Will "Bond 24" mark the return of 007 arch-villain Ernst Stavro Blofeld?
That's the implication in Friday's announcement that Danjaq (the producers of the James Bond franchise) and MGM have acquired all of the rights to the iconic superspy owned by the estate and family of the late Kevin McClory, who co-created "Thunderball" with Bond author Ian Fleming.
Thus ends more than a 50-year legal dispute over Bond rights stemming from "Thunderball," which started as a script by Fleming and McClory in 1959 and introduced Blofeld and his nefarious SPECTRE organization to the world of 007. However, when the proposed film project subsequently fell through, Fleming turned "Thunderball" into a novel in 1961 without McClory's consent. This coincided with the launch of the Bond franchise by producers Albert "Cubby" Broccoli and Harry Saltzman with Sean Connery as Bond.
In fact, they intended on making "Thunderball" the first Bond movie, but had to quickly switch to "Dr. No" when McClory sued Fleming for breach of copyright. That held up the film rights to "Thunderball" until they reached an out of court settlement, paving the way for "Thunderball" to be made as the fourth Bond film in 1965 (co-produced by McClory), and the most successful of the Connery era ($141.2 million worldwide).
However, McClory didn't stop there and fought a series of legal battles throughout the decades to assert his intellectual property rights and to make his own Bond movies. He won a 1983 ruling in London that allowed him to only remake "Thunderball," which resulted in "Never Say Never Again" (featuring both Connery's final appearance as 007 and Blofeld's played by Max von Sydow).
Yet when McClory pushed the envelope even further by attempting a rival franchise with Sony in 1997, Danjaq and MGM sued McClory, Sony, and Columbia Pictures and won. This led to Danjaq/MGM acquiring the rights to Fleming's first novel, "Casino Royale," the holy grail that was owned by Columbia Pictures and made into a spoof in 1967. McClory later lost a counter suit asserting copyright infringement and sole ownership of Blofeld and SPECTRE.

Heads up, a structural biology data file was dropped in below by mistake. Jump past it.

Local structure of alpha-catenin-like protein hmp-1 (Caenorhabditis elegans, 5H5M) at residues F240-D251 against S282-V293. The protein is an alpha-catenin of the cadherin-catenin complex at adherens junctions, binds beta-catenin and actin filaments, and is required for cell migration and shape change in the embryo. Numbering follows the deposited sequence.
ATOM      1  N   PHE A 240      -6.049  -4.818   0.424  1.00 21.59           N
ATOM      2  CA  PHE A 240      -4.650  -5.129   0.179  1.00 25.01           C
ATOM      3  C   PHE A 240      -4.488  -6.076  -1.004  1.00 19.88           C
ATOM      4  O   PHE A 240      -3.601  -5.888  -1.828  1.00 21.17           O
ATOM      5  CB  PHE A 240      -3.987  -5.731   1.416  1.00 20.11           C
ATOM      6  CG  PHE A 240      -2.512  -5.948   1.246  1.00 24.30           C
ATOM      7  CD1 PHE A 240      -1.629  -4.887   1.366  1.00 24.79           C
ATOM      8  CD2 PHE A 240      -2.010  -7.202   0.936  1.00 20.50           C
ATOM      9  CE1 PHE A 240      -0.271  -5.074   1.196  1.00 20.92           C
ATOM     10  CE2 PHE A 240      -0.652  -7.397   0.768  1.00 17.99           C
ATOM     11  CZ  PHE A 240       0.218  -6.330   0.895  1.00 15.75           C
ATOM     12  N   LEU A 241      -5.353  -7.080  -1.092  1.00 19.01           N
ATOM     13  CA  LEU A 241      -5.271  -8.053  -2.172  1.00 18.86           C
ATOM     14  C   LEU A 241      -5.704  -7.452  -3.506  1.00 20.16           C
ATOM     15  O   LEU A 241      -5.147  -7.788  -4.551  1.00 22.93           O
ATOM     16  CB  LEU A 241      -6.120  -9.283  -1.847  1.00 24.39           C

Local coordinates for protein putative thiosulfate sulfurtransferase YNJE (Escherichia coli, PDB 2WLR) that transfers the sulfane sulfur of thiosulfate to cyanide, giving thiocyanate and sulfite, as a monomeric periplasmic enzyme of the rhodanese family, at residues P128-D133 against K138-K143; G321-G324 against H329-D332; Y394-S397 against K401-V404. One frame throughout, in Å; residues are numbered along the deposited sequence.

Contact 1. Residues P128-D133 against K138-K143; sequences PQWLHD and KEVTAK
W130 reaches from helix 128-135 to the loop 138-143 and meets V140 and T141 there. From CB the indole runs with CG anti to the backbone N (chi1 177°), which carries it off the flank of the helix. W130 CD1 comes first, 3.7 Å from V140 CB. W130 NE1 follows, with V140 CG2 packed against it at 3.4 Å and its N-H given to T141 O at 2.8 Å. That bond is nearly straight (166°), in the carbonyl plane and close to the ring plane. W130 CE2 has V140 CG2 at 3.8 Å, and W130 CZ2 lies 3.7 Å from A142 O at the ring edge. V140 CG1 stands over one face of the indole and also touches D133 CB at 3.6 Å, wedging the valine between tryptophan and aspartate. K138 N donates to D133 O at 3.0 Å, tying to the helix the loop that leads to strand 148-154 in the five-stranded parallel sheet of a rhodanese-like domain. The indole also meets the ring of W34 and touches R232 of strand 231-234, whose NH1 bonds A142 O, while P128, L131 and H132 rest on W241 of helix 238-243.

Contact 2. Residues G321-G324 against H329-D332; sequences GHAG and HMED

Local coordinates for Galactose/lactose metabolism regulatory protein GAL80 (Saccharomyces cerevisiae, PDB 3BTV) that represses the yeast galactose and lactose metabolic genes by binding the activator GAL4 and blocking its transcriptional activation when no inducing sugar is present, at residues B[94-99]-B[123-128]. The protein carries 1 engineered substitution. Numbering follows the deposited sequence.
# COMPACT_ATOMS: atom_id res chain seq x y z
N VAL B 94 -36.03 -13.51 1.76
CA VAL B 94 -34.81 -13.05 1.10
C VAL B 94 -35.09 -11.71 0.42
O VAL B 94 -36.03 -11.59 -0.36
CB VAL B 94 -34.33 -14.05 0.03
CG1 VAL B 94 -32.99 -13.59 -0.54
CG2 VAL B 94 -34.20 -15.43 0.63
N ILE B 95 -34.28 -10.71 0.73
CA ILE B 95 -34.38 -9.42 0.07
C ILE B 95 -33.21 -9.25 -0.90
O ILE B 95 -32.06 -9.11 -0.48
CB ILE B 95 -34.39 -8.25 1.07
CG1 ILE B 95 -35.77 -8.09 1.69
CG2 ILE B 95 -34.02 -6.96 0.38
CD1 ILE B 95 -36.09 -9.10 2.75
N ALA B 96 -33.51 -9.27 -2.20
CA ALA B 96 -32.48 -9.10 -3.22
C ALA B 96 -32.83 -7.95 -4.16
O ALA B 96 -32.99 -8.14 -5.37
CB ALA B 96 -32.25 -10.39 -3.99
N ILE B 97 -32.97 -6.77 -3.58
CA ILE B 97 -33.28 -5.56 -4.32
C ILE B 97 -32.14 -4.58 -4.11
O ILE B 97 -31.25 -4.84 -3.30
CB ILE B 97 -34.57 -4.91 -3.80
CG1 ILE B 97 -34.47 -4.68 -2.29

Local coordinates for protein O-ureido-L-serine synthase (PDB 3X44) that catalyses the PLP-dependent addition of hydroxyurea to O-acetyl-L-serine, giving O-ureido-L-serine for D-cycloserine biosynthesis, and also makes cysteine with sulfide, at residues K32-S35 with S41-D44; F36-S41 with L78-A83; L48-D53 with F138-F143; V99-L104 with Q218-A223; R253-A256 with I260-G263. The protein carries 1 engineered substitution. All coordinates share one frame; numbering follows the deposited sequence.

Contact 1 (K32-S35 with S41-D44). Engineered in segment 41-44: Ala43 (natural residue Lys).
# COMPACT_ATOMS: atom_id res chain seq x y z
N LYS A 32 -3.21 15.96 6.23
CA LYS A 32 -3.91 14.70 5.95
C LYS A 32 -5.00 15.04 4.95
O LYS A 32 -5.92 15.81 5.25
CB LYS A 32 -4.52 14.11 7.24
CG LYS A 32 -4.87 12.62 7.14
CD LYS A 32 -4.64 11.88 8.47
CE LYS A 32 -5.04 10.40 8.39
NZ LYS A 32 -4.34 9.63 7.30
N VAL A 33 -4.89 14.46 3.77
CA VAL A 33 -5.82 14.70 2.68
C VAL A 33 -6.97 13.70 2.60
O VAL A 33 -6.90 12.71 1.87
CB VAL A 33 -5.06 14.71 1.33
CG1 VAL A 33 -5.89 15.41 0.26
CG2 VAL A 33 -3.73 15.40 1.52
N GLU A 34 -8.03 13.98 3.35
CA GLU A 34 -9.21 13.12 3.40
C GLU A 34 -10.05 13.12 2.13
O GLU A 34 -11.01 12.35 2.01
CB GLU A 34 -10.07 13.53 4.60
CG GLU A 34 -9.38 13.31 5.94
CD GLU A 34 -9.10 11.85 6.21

But as a result of the "Thunderball" legal entanglement, the Bond producers steered clear of using Blofeld and SPECTRE prominently after Connery's official departure with "Diamonds Are Forever" in 1971 (though the unnamed bald nemesis was ridiculously hurled down an industrial chimney by Roger Moore's Bond during the opening of "For Your Eyes Only").
Which is probably why SPECTRE has been replaced by Quantum in the current Daniel Craig era. But when I asked Sam Mendes what he thought about the return of an arch-villain in the next movie, he cagily replied, "There are all sorts of possibilities about things and people who can come back from the past. If I were them [the producers], I'd be thinking about that."
So perhaps that's precisely what Mendes and screenwriter John Logan are cooking up for Bond's next adventure (set for October 23, 2015 in the UK and November 6, 2015 in North America): reintroducing Blofeld as the head of Quantum and resuming his fight with 007. Indeed, Logan has remarked: "Bond should always fight Blofeld."
Even Craig has been intrigued about the possible return of Blofeld. "If done properly (as in the early Bonds), it could be fantastic," he told me. "He's one of the great movie villains. It's not that he's mad for the sake of power; the madness is a psychosis for anyone who's got that much power -- that craziness."
So who could play a more complex and nuanced Blofeld (with no bald head, Nehru jacket, or white cat a la Donald Pleasence, Telly Savalas, and Charles Gray)? It has to be a prestigious actor who could even surpass Javier Bardem's juicy baddie, Silva, in "Skyfall."
Got any ideas?